Kids on the Calendar Year Cusp

May is a key month for parents, administrators, teachers, pediatricians, and therapists to confer about whether Junior should start in PreK, or move on to Kindergarten. Which child should repeat 1st grade? Is the youngster ready for VPK? How about Middle school? What about those children whose birthdays fall between the cracks?

Having watched infants grow up for the past forty years, observing thousands of children who have developmental challenges, and  been part of raising two successful offspring of my own, I have formulated some questions that parents can use to assess school readiness.

As you consider the answers to these questions, you may see a pattern that helps you lean one way or the other to make the most successful choice.

  1. Maturity. I’m not talking about academics or IQ. Does your child play with other children of the same age appropriately? When a stranger enters the room, is the toddler likely to cry or run away? Can you leave the room without a meltdown?
  2. Compliance. Some youngsters at The Child Development Center have an incredible memory, are able to assemble complicated puzzles, and enjoy providing details about dinosaurs, or trains, for example. However, when the adult says, “Everyone in circle time,” they resist. The child who requires multiple prompts will do better with a reduced need for such a requirement; learn in a appropriate classroom setting with younger kids or a smaller teacher/student ratio.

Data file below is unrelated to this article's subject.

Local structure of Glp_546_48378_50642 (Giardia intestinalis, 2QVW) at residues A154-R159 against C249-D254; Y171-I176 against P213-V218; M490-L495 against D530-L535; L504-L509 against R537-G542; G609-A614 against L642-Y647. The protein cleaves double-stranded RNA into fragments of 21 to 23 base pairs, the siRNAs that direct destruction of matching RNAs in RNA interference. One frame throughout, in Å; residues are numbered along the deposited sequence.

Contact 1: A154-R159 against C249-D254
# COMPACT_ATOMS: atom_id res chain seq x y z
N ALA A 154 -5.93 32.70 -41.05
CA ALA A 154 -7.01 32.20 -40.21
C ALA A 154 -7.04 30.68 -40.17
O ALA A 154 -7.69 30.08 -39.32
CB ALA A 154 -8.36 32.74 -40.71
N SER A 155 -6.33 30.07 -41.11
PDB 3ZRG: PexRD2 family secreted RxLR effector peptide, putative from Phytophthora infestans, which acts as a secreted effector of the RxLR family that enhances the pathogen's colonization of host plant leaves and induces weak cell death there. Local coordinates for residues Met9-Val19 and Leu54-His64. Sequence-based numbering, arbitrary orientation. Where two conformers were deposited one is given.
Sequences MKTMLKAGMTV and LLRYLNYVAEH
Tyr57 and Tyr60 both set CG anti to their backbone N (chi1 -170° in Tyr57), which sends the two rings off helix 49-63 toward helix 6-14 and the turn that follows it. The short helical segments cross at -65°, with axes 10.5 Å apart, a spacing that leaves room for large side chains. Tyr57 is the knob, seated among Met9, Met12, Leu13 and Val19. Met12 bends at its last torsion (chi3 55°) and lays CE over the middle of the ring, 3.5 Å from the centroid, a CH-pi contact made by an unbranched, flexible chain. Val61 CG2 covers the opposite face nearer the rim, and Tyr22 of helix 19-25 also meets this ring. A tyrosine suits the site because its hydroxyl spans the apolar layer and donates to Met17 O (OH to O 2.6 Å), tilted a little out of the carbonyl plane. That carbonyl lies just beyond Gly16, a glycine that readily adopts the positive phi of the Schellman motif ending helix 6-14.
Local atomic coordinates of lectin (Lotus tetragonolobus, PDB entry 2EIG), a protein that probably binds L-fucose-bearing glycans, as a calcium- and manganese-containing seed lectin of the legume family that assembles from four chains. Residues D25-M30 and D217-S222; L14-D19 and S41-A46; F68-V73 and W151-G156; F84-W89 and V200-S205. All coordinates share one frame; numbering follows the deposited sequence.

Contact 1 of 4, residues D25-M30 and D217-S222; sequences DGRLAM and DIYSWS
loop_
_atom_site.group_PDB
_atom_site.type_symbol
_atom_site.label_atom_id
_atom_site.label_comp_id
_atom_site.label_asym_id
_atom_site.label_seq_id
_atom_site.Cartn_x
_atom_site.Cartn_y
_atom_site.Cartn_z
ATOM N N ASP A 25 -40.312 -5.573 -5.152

3. Self-control. As toddlers progress, tantrums should become less frequent, last for shorter periods, not include violence (against self or others), and become less dramatic. Parents often display some denial about this issue. “The teacher made him do this,” or, “Another kid took his favorite toy.” It’s the child response to that behavior that should be considered in order to guide the family to the appropriate setting.
  4. Abilities. I ofter hear the comment, “I know he can do <some given task> if you wants to!” The ability to perform, and the resulting behaviors – even when a task is non-preferred – is paramount. Ask yourself if the gross and fine motor skills that are expected in the next grade are appropriate to your child’s abilities. Then, choose the grade, school, setting, and available resources to get the child up to speed. Their ability to succeed has a great deal to do with future self esteem.
  5. Listen to the professionals who evaluate your child, but be aware of each one’s priorities. Administrators desire a smooth semester, teachers want children who listen, therapists often like to predict level of appropriate function. Parents know their children’s capabilities the best.
  6. Child’s size and sex. The smaller child who has all of the above capabilities will usually find a way to fit in. Indeed, the other students usually include, and even protect. But a child who is too large for a given grade may become a bully, or even be bullied, if they are not able to keep up. Plus, no doubt about it, girls are more advanced than boys.

Conclusion
This advice not only pertains to decisions concerning those who are developmentally delayed and challenged, but neurotypical children, as well. Especially for those whose birthdays put them ‘on the cusp’ between grades, considering such issues and responding appropriately can be even more important than academic concerns.

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